MONTE CARLO (1930, USA)
directed by: Ernst Lubitsch

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IMDB link: http://www.imdb.com/title/tt0021153

Submitted by Charles O'Brien on 2006-07-21

Charles O'Brien's comment:
Another Lubitsch-directed operetta from Paramount, this time featuring Jeannette MacDonald with the British singer Jack Buchanan. Buchanan plays a Chevalier-like libertine, but comes across as a bit callow and creepy, unlike Chevalier, who somehow pulls off this kind of role remarkably well. I've seen maybe six Lubitsch films from 1929-1933 and this one impresses me as the most rapidly cut. Could this have something to do with the casting, as if Lubitsch had decided that the long-take approach that worked well with Chevalier were less viable with Buchanan? 0.00: wedding ring; preparations for the ceremony for the marriage of Duke Otto and Countess Helena (Jeanette MacDonald); celebrants gather outside the church as an offscreen chorus is heard; Otto discovers that Helena has bolted; Otto addresses the crowd, promising that the wedding will take place at some point in the future; Otto sings "she'll love me and like it," joined by a chorus; 5.50: Helena boards a railroad car, and chats with her maid (Zazu Pitts) about her escape from Otto; Helena decides to buy from the conductor two tickets to Monte Carlo; 8.40: a fifteen-to-twenty second train montage, with musical accompaniment, mutates into a song sung by Helena, "Beyond the Blue Horizon"; 11.20: Monte Carlo station; a Charlie Ruggles look-a-like and Rudolf (Jack Buchanan); 15.20: Helena at the gambling table; Helena and her maid in their hotel room, where she receives a telegram from Rudolf; at 20.00 Rudolf calls Helena and sings to her over the phone, and she sings back, thus making the song into a duet "Give Me a Moment's Peace"(we see Helena holding the phone, and reacting to Rudolf's offscreen voice), the song ending at 23.25: Rudolf is in the park, when at 24.20 he briefly sings the tune "Give Me a Moment's Peace"; 27.10: Rudolf, a hair-dresser colleage, and the Ruggles look-a-like sing "Trimmin' the Women"; 29.30: Otto boards the train to find Helena; Rudolf visits Helena; 40.00: Rudy (as Helena now refers to him) sings a Spanish-flavoured flamenco tune; 42.30: Rudy talks to his pal, the Ruggles look-a-like, and then meets with Helena; 46.30: Otto sings to Helena, ending at 48.00, and then, Helena and Rudy sing a duet; Helena and Rudy dress up, with Rudy playing the role of the Count; 51.05: Helena and Rudy sing another duet, "Our Way," with the music continuing after the singing stops, until 55.20: a scene in the casino; one of the film's themes is heard via the chimes of the clock, and then the same tune continues as underscoring, with Helena returning to her room to speak with her maid, the music ending at 58.10: a scene featuring Rudy is crosscut with one featuring Helena, underscored by the film's theme; 61.10: Rudy sings, while Helena hides key; Helena sings a response to Rudy, converting his tune into a duet; 63.40: the musical clock again; Rudy splits from Helena; 71.00: Helena looks for Rudy; 73.05: Otto waits for Helena, and is told to look for her at the opera; placard announcing performance of M. Beaucaire; aria is sung by stage performer; Helena arrives to sit with Otto, who explains to her the opera's plot, which mirrors her evolving relation with Rudy, as the opera's music is heard offscreen; Helena and Rudy meet in hallway and talk; 87.00 a fifteen-second train montage accompanies the musical lead-in to the film's final singing performance, a duet on the train between Helena and Rudy, with the music continuing through the title "the end."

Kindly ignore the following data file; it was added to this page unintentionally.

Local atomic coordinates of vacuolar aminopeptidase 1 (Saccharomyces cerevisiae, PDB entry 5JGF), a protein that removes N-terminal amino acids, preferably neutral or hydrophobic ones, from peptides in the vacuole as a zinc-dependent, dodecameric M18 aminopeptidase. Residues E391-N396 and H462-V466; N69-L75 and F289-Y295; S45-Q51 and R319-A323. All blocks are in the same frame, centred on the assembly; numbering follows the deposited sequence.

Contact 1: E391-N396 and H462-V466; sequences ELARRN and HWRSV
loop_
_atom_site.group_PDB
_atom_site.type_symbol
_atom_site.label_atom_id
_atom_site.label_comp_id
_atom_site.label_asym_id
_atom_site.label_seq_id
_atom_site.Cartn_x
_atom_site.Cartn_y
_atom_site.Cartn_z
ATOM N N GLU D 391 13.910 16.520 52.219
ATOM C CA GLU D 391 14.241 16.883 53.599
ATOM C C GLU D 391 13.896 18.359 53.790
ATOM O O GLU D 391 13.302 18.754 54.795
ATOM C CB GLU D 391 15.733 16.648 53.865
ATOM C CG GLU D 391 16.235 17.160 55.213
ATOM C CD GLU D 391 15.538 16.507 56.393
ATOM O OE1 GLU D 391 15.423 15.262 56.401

Name:
story
song
exp.tit
Number of shots:
302
161
1
Length(min):
52.75
35.2
0.08
ASL(sec):
10.5
13.1
5
MSL 4.5 7.2 5
MSL/ASL
0.43
0.55
1
StDev 15.5 17.6 0
Min 0.1 0.1 5
Max 116.2 105.2 5
CV 1.48 1.34 0
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